The psychoimmunological association of panic disorder and allergic reaction

Br J Clin Psychol. 1997 Feb;36(1):51-62. doi: 10.1111/j.2044-8260.1997.tb01230.x.


During treatment of out-patients suffering from DSM-III R panic disorder (PD) with and without agoraphobia, our attention was drawn to a high frequency of comorbid allergic reactions. In a controlled study, the prevalence of immediate type I reactions was determined in panic patients. Conversely, the prevalence of psychological disorders was recorded among allergic patients. Altogether, 79 out-patients with PD, 100 type I allergic out-patients and 66 controls underwent structured clinical interviews and tests for allergies. Of the patients suffering from PD, 70 per cent displayed type I immediate reactions (controls = 29 per cent). Vasodilatation (often approaching circulation collapse) is a frequently occurring allergic syndrome which is a very dramatic experience. Fifty per cent of the allergic patients showed mild to severe psychological disturbances (controls = 25 per cent); and 16 per cent had problems requiring treatment (controls = 9 per cent). Ten per cent of the allergic patients revealed PD (controls = 2 per cent). The association between PD and allergic (vasomotor) reactions was found to be highly significant. A functional relationship is hypothesized in terms of conditioning cognitive and vasomotor interactions during autonomic arousal.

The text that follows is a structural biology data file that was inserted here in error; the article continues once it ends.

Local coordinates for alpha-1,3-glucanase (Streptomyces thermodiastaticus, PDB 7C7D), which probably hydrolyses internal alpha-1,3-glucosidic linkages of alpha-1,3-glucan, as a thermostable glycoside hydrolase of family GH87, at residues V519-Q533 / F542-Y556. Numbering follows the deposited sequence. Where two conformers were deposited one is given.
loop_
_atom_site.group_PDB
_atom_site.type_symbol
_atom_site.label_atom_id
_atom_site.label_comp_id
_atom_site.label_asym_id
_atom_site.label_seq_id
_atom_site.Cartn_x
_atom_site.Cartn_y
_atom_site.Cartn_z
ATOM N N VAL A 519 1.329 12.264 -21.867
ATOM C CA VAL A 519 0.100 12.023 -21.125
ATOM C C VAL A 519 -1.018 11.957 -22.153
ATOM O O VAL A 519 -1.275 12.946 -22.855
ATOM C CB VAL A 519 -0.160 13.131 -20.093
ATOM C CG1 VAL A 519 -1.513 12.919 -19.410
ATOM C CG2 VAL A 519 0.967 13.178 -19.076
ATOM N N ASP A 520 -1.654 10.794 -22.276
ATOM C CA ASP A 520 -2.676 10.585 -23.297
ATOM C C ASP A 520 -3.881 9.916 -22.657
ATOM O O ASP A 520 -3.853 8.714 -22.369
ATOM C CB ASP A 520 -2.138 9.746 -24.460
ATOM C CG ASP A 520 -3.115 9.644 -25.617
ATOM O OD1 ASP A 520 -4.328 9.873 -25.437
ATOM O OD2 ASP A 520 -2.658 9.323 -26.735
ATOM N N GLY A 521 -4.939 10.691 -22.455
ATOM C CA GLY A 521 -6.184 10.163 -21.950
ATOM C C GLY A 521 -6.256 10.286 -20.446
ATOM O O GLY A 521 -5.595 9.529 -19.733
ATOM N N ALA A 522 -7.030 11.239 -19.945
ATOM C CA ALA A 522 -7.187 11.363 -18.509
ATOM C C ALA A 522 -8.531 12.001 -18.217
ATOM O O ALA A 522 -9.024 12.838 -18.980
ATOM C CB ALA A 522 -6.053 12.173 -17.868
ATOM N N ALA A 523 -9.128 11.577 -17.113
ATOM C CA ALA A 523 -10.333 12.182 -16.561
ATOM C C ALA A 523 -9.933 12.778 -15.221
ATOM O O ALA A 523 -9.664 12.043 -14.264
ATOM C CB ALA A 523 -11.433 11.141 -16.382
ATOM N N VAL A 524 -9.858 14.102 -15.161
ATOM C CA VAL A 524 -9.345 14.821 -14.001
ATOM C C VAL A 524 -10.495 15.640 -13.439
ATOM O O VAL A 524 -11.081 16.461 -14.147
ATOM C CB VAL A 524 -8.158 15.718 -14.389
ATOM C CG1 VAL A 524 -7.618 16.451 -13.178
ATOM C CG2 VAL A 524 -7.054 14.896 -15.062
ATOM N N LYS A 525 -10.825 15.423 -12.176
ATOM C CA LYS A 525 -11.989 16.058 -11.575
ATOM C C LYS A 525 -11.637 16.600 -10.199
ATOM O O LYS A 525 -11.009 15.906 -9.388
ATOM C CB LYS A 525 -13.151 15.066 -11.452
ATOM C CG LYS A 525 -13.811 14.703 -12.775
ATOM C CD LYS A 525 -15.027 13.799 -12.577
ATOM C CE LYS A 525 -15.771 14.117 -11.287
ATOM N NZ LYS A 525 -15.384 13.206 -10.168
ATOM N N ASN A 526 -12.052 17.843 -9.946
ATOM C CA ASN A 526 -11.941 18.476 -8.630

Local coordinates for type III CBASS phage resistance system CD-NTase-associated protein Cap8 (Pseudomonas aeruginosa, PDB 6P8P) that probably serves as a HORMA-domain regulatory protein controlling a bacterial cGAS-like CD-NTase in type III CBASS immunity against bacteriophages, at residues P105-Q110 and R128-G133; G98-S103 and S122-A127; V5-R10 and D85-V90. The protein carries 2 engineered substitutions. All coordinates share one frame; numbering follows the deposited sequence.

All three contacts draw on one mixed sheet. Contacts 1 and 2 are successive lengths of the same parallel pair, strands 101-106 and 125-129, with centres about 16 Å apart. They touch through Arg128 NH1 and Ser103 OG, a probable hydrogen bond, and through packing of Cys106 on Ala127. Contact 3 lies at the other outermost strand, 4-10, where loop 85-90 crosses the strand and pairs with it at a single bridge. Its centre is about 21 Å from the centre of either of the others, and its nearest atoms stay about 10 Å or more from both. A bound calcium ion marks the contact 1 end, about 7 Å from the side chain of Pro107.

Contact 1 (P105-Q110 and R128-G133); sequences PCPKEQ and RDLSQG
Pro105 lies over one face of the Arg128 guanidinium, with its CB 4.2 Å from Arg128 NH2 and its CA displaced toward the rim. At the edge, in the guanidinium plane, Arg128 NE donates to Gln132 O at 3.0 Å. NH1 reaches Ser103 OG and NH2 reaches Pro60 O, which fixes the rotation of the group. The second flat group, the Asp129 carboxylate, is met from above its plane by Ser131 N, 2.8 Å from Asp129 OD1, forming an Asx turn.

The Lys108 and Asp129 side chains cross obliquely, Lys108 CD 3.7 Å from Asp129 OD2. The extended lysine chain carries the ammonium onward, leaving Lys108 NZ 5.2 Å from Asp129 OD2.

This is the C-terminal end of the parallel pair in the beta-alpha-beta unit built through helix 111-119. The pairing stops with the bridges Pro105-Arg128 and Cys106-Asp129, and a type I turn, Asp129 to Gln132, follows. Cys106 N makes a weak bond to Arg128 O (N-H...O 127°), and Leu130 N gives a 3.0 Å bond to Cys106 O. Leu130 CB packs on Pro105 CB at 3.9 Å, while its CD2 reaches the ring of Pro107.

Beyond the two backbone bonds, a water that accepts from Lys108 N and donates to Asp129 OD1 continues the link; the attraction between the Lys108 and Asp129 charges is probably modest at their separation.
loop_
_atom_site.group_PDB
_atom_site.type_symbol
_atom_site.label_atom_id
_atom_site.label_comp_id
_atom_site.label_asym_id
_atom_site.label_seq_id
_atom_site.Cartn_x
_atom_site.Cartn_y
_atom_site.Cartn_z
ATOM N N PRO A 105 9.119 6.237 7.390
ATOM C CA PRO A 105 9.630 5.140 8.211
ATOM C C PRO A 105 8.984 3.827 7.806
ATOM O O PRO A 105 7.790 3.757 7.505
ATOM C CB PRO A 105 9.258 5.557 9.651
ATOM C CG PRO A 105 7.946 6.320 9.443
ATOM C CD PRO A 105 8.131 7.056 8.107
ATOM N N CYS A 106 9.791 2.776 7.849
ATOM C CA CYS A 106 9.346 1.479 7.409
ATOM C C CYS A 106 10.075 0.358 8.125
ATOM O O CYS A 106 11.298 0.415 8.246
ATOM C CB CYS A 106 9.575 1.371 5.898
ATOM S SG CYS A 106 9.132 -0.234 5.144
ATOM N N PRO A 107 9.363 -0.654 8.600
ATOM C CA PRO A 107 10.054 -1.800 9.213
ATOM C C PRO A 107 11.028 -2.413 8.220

MeSH terms

  • Adult
  • Agoraphobia / immunology*
  • Agoraphobia / psychology
  • Anaphylaxis / immunology
  • Anaphylaxis / psychology
  • Arousal / physiology
  • Female
  • Humans
  • Hypersensitivity, Immediate / immunology*
  • Hypersensitivity, Immediate / psychology
  • Male
  • Middle Aged
  • Panic Disorder / immunology*
  • Panic Disorder / psychology
  • Personality Inventory
  • Psychoneuroimmunology
  • Syncope, Vasovagal / immunology
  • Syncope, Vasovagal / psychology